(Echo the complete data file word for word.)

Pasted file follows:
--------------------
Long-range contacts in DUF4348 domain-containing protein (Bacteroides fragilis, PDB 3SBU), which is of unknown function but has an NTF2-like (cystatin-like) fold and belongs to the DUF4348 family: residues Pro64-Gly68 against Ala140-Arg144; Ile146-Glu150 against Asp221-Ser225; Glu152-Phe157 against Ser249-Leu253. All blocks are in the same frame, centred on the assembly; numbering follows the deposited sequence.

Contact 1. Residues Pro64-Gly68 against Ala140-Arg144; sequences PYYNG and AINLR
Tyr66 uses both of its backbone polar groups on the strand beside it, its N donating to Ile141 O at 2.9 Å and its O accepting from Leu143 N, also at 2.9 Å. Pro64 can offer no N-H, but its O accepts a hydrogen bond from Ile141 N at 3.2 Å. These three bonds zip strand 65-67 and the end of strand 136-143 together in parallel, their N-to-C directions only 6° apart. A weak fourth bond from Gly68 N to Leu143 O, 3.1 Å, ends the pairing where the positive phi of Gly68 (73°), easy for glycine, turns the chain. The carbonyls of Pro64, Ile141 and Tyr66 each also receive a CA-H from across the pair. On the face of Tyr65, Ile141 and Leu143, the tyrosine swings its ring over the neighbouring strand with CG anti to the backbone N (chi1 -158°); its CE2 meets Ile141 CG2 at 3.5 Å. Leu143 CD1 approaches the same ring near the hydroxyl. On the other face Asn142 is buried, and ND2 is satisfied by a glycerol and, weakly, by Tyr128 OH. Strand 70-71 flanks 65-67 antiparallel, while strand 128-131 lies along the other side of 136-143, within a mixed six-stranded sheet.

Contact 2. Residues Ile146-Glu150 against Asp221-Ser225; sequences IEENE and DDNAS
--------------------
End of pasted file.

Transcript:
Long-range contacts in DUF4348 domain-containing protein (Bacteroides fragilis, PDB 3SBU), which is of unknown function but has an NTF2-like (cystatin-like) fold and belongs to the DUF4348 family: residues Pro64-Gly68 against Ala140-Arg144; Ile146-Glu150 against Asp221-Ser225; Glu152-Phe157 against Ser249-Leu253. All blocks are in the same frame, centred on the assembly; numbering follows the deposited sequence.

Contact 1. Residues Pro64-Gly68 against Ala140-Arg144; sequences PYYNG and AINLR
Tyr66 uses both of its backbone polar groups on the strand beside it, its N donating to Ile141 O at 2.9 Å and its O accepting from Leu143 N, also at 2.9 Å. Pro64 can offer no N-H, but its O accepts a hydrogen bond from Ile141 N at 3.2 Å. These three bonds zip strand 65-67 and the end of strand 136-143 together in parallel, their N-to-C directions only 6° apart. A weak fourth bond from Gly68 N to Leu143 O, 3.1 Å, ends the pairing where the positive phi of Gly68 (73°), easy for glycine, turns the chain. The carbonyls of Pro64, Ile141 and Tyr66 each also receive a CA-H from across the pair. On the face of Tyr65, Ile141 and Leu143, the tyrosine swings its ring over the neighbouring strand with CG anti to the backbone N (chi1 -158°); its CE2 meets Ile141 CG2 at 3.5 Å. Leu143 CD1 approaches the same ring near the hydroxyl. On the other face Asn142 is buried, and ND2 is satisfied by a glycerol and, weakly, by Tyr128 OH. Strand 70-71 flanks 65-67 antiparallel, while strand 128-131 lies along the other side of 136-143, within a mixed six-stranded sheet.

Contact 2. Residues Ile146-Glu150 against Asp221-Ser225; sequences IEENE and DDNAS